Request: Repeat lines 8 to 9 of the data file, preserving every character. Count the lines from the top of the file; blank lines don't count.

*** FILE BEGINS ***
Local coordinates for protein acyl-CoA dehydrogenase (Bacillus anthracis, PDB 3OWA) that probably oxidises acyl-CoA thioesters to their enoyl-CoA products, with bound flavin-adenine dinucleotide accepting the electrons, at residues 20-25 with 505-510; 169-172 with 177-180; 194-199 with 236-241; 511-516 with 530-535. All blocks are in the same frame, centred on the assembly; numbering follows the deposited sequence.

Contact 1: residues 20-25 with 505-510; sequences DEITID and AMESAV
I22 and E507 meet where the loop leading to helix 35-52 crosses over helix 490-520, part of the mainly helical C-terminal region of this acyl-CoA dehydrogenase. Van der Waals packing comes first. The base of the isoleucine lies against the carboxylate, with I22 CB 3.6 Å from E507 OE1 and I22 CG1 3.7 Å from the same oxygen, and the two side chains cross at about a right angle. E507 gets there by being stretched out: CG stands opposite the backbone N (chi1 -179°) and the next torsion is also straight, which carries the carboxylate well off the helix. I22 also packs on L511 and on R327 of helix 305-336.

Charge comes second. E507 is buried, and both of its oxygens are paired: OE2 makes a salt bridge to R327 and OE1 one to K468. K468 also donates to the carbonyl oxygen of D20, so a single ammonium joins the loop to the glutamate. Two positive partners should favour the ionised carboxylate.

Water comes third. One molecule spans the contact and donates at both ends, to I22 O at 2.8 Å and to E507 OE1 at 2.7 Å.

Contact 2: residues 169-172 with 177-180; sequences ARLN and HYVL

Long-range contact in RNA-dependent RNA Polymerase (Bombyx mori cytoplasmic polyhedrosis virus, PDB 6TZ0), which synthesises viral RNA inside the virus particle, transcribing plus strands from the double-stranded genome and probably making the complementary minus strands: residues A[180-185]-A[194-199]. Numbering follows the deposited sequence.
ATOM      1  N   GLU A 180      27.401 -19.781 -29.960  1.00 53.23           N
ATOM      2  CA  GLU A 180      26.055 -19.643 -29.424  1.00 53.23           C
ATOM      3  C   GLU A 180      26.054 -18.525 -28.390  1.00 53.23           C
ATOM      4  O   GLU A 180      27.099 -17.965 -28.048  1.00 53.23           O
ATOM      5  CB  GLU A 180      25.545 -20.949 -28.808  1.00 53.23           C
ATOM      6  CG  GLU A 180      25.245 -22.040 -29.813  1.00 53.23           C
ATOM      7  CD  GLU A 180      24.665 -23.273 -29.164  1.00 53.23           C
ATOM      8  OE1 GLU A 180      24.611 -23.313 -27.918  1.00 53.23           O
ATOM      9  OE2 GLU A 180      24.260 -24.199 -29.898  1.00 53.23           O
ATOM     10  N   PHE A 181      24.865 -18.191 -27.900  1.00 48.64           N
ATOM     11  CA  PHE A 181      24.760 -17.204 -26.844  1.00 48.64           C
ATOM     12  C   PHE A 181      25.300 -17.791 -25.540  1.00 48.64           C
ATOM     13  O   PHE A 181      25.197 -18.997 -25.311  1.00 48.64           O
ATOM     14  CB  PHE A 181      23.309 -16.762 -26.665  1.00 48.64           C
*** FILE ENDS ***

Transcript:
ATOM      1  N   GLU A 180      27.401 -19.781 -29.960  1.00 53.23           N
ATOM      2  CA  GLU A 180      26.055 -19.643 -29.424  1.00 53.23           C